Alt click on a node connection automatically disconnect it from the other nodes. And there is some nodes which can be easily summoned by pressing a key and clicking at the same time. Like B+click will place a branch, and S+click a sequence.
If you're willing to compile it, Aseprite is a great option as well.
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Xavier Coelho-Kostolny took Twitter by surprise, giving his take on character design in two popular online shooters.
You might have heard of Xavier Coelho-Kostolny. He’s an amazing character artist, wonderful designer and great mentor (check out his Patreon). A couple of days ago, Xavier did an epic thread on Twitter, starting to compare the art direction of two of the most successful shooters in the world Team Fortress 2 and Overwatch. It’s amazing and we give a little transcript here, so you could read it in full. But do yourself a favor and subscribe to Xavier.
Let’s talk about art direction in Team Fortress 2 and Overwatch. This is just going to be regarding vanilla TF2, mind you. No hats and goofy costumes.
Team Fortress 2
So what makes TF2 good? Easy. It’s consistent through and through. Take a look at this comparison image of TF2 heads and think about what you see.
Really break down these heads, and you’ll find a ton of little nuances that keep everything within a consistent style.
For example, compare the angles of every nose to every forehead. With only minor tweaks/variations, the angles always match. With small choices like nose-forehead angle consistency, the artists build a consistent style which they can easily replicate. Similarly, look at the color palette.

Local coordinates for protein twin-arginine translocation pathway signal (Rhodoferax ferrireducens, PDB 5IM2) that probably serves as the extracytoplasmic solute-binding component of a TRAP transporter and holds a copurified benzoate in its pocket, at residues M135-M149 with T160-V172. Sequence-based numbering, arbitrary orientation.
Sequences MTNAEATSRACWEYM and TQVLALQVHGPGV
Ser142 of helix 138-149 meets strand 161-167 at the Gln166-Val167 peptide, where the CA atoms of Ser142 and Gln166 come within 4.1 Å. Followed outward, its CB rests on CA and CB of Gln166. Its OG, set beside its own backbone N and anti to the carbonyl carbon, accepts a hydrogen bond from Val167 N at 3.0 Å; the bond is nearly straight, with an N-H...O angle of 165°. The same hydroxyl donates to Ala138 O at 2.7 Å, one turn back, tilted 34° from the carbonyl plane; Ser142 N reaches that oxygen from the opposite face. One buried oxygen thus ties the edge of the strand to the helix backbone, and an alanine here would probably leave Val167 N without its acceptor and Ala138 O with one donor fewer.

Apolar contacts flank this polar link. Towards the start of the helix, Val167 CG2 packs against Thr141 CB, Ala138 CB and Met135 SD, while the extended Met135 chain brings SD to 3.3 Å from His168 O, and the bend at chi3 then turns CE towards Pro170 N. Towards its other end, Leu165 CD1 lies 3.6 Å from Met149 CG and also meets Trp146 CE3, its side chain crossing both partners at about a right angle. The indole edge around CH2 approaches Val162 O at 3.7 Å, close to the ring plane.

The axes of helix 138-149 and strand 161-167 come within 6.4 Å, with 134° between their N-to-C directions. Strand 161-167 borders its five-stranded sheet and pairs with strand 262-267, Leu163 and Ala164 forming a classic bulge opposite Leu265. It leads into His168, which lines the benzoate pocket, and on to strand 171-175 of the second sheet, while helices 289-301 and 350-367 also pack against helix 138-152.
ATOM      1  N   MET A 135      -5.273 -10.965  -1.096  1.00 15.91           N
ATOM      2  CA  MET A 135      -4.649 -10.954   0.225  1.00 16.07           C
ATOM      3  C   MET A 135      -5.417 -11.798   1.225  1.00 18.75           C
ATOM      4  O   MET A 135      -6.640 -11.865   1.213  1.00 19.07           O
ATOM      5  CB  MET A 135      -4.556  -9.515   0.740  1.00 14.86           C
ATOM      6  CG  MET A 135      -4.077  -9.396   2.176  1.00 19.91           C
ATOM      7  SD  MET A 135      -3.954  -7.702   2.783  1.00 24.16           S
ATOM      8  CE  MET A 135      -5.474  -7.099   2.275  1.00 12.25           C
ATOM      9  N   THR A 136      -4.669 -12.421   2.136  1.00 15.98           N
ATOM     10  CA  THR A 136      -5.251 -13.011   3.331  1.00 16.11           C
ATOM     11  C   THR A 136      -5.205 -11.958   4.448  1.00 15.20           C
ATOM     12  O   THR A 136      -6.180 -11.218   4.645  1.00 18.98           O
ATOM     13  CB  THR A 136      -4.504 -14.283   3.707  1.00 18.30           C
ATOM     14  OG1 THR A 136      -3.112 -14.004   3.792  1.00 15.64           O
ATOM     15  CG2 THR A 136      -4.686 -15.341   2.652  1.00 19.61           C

Top is skin, primary team colors, secondary colors, and tertiary colors. Bottom is metals.
With this tightly restricted palette, the artists build patterns and variation while maintaining strict control to keep consistency. These colors stretch not just across characters and weapons, but across the environment as well.
Limiting the palette forces the artists to use shape language and materials to define different areas of the map. As a direct result, the two teams end up having distinct identities despite being functionally identical. Additionally, this identity makes gameplay more fluid by ensuring players always know where they are by distinct landmarks. This environmental design also pulls double duty by accentuating the identities of each team member.
If we look at this early screenshot, we can easily determine who is on which team at a glance.